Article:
Our salient finding was an association between higher ADMA and future deterioration of glucose tolerance, irrespective of the degree of baseline IR, in men with stable CAD over an about 4.5-year follow-up.
Endothelial dysfunction as a precursor of type 2 diabetes in previous clinical reports
Our results extend previous reports suggestive of an association between incident type 2 diabetes and biochemical indices of endothelial activation [2–4] or vasodilatory endothelial dysfunction , which retained significance upon multivariate adjustment including the HOMA-IR index  or fasting insulinemia , surrogate markers of IR. This association was interpreted as a possible consequence of an impaired insulin ability to stimulate blood flow via the L-arginine–NO pathway in the skeletal muscle and adipose tissue due to endothelial dysfunction at the arteriolar and capillary level with dysfunctional endothelium as an underlying cause of IR [2, 3, 31]. That adjustment for baseline insulin sensitivity (derived from the frequently sampled intravenous glucose tolerance test) only slightly attenuated the relationship between CV risk factors and a 5-year cumulative incidence of type 2 diabetes in 872 participants of the Insulin Resistance Atherosclerosis Study , is also in keeping with the predominant role of endothelial dysfunction with regard to the risk of developing diabetes. Given anti-inflammatory properties of the normal endothelium, this concept is also concordant with a joint synergistic contribution of higher hs-CRP and peripheral microvascular endothelial dysfunction, but not IR, to the risk of new-onset type 2 diabetes . Admittedly, we observed no significant association between deteriorating glucose tolerance and hs-CRP in contrast to some previous reports [3, 5, 33]. Nevertheless, those studies were dealing with mainly untreated subjects, whereas at the time of blood collection our patients were chronically receiving statins, known to decrease CRP levels  but not ADMA , which might have obscured the discussed relationship. An analogous mechanism, in addition to the ability of ACEI, administered to all our subjects, to lower ADMA concentrations , could also be responsible for the lack of correlation between ADMA and hs-CRP. It is noteworthy that ADMA and hs-CRP were positively interrelated in the participants of the Ludwigshafen Risk and Cardiovascular Health study  but not the AtheroGene study , both of which were focused on CAD subjects presenting mainly stable angina.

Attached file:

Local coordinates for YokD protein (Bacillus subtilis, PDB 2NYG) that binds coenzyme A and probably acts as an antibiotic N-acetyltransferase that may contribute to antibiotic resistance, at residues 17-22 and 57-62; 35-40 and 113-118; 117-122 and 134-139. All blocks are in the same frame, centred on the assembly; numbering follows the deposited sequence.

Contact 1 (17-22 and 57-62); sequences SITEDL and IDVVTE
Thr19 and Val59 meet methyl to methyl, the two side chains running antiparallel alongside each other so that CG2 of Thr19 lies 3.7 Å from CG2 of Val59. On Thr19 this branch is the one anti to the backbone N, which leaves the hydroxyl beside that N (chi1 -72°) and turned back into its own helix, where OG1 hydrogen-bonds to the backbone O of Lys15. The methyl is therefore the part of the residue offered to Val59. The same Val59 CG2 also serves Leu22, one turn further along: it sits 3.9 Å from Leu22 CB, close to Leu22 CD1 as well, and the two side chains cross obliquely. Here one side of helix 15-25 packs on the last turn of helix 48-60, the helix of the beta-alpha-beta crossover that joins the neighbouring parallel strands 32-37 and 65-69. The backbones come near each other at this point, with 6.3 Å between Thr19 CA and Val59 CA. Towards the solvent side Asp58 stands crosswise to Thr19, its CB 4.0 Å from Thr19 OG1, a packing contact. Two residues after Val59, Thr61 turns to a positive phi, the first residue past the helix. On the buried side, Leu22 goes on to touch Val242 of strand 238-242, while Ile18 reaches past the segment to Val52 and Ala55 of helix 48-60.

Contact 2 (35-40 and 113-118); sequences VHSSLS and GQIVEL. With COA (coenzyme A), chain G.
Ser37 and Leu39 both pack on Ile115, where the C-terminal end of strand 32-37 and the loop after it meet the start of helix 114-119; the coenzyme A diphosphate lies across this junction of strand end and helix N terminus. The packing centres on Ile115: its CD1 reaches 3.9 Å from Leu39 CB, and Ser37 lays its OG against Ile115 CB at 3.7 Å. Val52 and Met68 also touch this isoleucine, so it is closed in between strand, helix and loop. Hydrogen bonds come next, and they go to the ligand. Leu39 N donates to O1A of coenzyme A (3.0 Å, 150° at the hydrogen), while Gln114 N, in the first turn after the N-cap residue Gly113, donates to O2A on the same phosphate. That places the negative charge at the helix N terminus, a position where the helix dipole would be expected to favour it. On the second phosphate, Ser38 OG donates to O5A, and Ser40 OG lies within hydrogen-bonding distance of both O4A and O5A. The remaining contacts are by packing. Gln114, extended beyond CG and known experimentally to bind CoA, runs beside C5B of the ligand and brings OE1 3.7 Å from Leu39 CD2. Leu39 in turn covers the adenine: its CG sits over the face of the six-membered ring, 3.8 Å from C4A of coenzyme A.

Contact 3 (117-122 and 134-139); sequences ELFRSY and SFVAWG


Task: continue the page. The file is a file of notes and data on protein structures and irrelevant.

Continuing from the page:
Associations between the L-arginine–NO–ADMA pathway and insulin signaling
Sydow et al.  reported enhanced whole-body insulin sensitivity in transgenic mice overexpressing dimethylarginine dimethylaminohydrolase (DDAH), an enzyme responsible for the predominant pathway of ADMA degradation . Moreover, a more effective insulin signaling in the liver and a trend for increased baseline glucose uptake in an isolated fast-twitch muscle were observed. Additionally, in wild-type animals low ADMA levels (2 μmol/L) impaired insulin-mediated glucose uptake and incorporation of glucose into glycogen in an isolated fast-twitch muscle but not a slow-twitch muscle . Furthermore, a functional variant of the DDAH-2 gene, linked to depressed expression of the isoform of DDAH which predominates in the vascular endothelium , was associated with a higher IR in 1,485 non-diabetic subjects of European ancestry, out of whom 527 had insulin sensitivity assessed as insulin-stimulated glucose disposal rate during the last hour of a hyperinsulinemic euglycemic clamp, the golden standard method . According to Baron and colleagues , a superimposed intrafemoral artery infusion of N
-monomethyl-L-arginine during hyperinsulinemic euglycemic clamps not only abolished the insulin-dependent NO-mediated vasodilation [42, 43] but also reduced leg glucose uptake. Thus, besides impaired hepatic insulin signaling, the ADMA-mediated inhibition of glucose uptake by the skeletal muscles – in part dependent on the blockade of vascular endothelial-type NO synthase (eNOS) and consequently blunted muscular perfusion under hyperinsulinemic conditions [41–43] – might have contributed to the relations between DDAH-2 polymorphism and diabetes incidence or IR , providing also a mechanistic explanation for our findings.